CMS updates COVID-19 testing guidance for nursing homes

Medicare providers stand to lose more than $36 billion in reimbursements next year, a fate that looks more likely after Congressional leaders failed to stop slated cuts as part of a spending deal last week.

A short-term government funding bill passed by Congress on Thursday and signed by President Joe Biden (D) on Friday keeps the government operating through Feb. 18. But to get the bill passed, Democrats dropped plans to avert looming cuts to Medicare over objections from Republicans.
Industry stakeholders have pushed Congress to address a soon-ending moratorium on the 2% sequestration of Medicare payments, automatic cuts to the Medicare program under an anti-deficit provision known as PAYGO and scheduled Medicare Physician Fee cuts.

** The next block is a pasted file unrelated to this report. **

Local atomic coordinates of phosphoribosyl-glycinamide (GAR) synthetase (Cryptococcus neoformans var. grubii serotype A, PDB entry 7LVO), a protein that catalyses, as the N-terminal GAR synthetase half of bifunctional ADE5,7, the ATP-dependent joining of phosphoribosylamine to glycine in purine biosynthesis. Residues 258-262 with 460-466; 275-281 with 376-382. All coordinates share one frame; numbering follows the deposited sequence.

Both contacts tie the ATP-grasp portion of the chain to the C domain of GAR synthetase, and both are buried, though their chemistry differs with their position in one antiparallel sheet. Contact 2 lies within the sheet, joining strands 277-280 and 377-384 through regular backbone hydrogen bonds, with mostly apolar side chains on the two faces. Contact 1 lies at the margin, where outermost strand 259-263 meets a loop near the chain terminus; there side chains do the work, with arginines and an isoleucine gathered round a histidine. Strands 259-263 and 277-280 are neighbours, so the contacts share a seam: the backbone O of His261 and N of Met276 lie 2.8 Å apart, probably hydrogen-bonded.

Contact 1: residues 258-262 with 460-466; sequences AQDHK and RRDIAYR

“Nursing facility patients are facing multiple cuts to their Part B services,” explained Cynthia Morton, executive vice president of the National Association for the Support of Long Term Care. “Plus, 2% sequestration goes back into effect and we don’t know if Congress will waive PAYGO as they have continued to do in the past, which is a 4% cut. Our sector has been hit so hard with COVID, and these reductions just make it ever more difficult in an already very difficult environment.”…(continued)

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DANIELLE BROWN

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